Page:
What’s Being Said About the Next Generation

Born after 2004, post-Millennials are nine-years-old and under. Some may believe the next generation is too young to pay attention to, but the reality is that post-Millennials are already being studied and examined, and the effect their generation will have on culture and brands is already being hypothesized. We watch fascinated as two-year-olds take up playing with iPads as if it were natural to them. We fret about the under-ten set’s health and the child obesity epidemic, and look on in wonder as a nine-year-old takes a fast-food CEO to task. We debate what it means for the future when some parents today embrace their sons’ decision to wear pink, or sport a tutu in public. When we say that it is time to name the next generation, we do so because the conversation about the next generation has already started and post-Millennials are already living through a unique experience; and because every generation deserves to have a name that reflects that unique experience. In preparation for our Naming the Next Generation event, we’ve taken a look at some of the recent headlines about post-Millennials to collect some of the hypotheses about the generation so far:

 

1. They’re Homebodies In Training

According to a post by generational expert (and namer of the Millennials) Neil Howe, the post-Millennial generation is spending more time than ever at home, and less time than previous generations playing outside. Howe, who will be joining us on June 26th to name the next gen, cites a study that finds that from 1997 to 2003 participation in sports and outdoor activities dropped sharply for 6-to-12-year-olds. If this trend continues for post-Millennials, we could see a generation who are not just unprecedentedly comfortable using tech, but are less comfortable with the world outside their…

 
 

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The Newsfeed

“I honestly wouldn't like to communicate with brands, unless it is to solve problems their brand is causing.”—Female, 27, MI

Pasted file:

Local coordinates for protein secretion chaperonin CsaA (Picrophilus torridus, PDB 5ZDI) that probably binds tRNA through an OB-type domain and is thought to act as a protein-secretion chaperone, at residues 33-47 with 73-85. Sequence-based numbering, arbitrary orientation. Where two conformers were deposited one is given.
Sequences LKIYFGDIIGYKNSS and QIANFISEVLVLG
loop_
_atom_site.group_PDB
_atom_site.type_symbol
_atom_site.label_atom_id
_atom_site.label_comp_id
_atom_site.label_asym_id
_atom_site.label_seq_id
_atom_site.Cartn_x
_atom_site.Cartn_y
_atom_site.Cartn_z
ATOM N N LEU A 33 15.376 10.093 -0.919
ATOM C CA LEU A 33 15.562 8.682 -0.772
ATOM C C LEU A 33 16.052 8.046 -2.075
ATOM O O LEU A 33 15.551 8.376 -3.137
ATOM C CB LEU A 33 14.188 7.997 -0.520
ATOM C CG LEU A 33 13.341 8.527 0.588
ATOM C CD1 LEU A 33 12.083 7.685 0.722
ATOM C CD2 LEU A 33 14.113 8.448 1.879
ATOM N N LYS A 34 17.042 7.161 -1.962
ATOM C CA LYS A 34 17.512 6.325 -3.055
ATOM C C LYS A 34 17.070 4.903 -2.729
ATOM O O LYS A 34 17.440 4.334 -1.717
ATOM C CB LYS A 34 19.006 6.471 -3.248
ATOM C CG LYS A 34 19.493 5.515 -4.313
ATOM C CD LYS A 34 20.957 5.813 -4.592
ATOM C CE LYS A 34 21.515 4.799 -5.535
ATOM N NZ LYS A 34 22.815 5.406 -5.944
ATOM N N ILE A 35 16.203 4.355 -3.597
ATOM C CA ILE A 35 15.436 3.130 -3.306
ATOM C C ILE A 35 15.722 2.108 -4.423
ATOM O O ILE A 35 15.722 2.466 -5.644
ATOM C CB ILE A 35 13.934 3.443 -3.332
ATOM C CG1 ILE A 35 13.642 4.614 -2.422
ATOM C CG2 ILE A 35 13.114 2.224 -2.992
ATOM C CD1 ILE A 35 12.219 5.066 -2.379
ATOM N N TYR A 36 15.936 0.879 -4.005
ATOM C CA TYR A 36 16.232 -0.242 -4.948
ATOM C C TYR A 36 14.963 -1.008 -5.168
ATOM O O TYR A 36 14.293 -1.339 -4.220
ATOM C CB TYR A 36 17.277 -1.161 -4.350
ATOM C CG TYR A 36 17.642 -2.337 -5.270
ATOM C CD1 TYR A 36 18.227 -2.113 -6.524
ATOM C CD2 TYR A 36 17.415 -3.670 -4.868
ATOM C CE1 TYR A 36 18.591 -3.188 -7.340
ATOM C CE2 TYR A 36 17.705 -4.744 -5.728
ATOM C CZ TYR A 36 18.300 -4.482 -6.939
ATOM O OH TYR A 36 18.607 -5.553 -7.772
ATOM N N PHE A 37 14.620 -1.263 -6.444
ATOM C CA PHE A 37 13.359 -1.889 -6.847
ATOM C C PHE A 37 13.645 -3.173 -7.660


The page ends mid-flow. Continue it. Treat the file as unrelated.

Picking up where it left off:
Why don’t people seem to care as much about fake followers on Instagram as on other platforms? Because while Facebook and Twitter are bashed for feeds full of fake news, no one holds Instagram to the same standard. The image-centric platform is inherently “a hyperreality,” where no one’s candid shot is truly spontaneous, and photo-shop freely fills feeds. Where does it get tricky? With Influencers, who are expected to garner true engagements for brands. (Real Life)

Influencer marketing faced another tricky situation this week when PopSugar replaced influencers’ affiliate links with their own. RewardStyle and its Instagram product LikeToKnow.it’s network of content creators’ photos and sometimes entire feeds “were copied to the site via “thousands of ‘falsified vanity pages’ containing millions of images belonging to the network’s content creators.” The group is planning on seeking a class-action lawsuit on their intellectual property and for the lost revenue that PopSugar made each time a customer clicked to purchase. (Racked)

Colleges are giving out more merit-based aid to win over top students. Tuition discount rates have risen to a record 49.1% for first-time, full-time freshman attending private universities, up over 10% from ten years prior—according to the National Association of College and University Business Officers. By using data-driven analysis to calculate just how much aid is likely to lure a top student in, colleges are seeing success upping their prestige. However, the practice has also “created a closing of the doors for low-income students,” according to one policy analyst. (WSJ)

Apple is betting that young consumers could bring back magazines via a magazine subscription service. The tech company took a gamble by buying Texture, a subscription service for over 200 titles that’s been dubbed the “Netflix of Magazine Publishing.” The app aggregates articles into a single browsing experience, rather than being separated by title, and pays the included publications. Apple has announced plans to integrate the service into their Apple News app, the latest incarnation of their less-than-successful Newsstand app. (Bloomberg)

Function of Beauty is customizing hair care, blending up shampoo and conditioner for each customer based off a five-question quiz. Beauty companies big and small have hopped on the Customization Nation trend, and Function of Beauty takes that to the next level with their hyper-personalized hair care set. They're customizing everything from the fragrance to the chemical components, and even going so far as to print the purchaser’s name on each product. The founder explains, "Every single person is unique and different...why negate that instead of catering to it?" (Paper)

“[Allison Raskin] is open about her struggles with mental health, and she is also funny.”—Female, 19, CA

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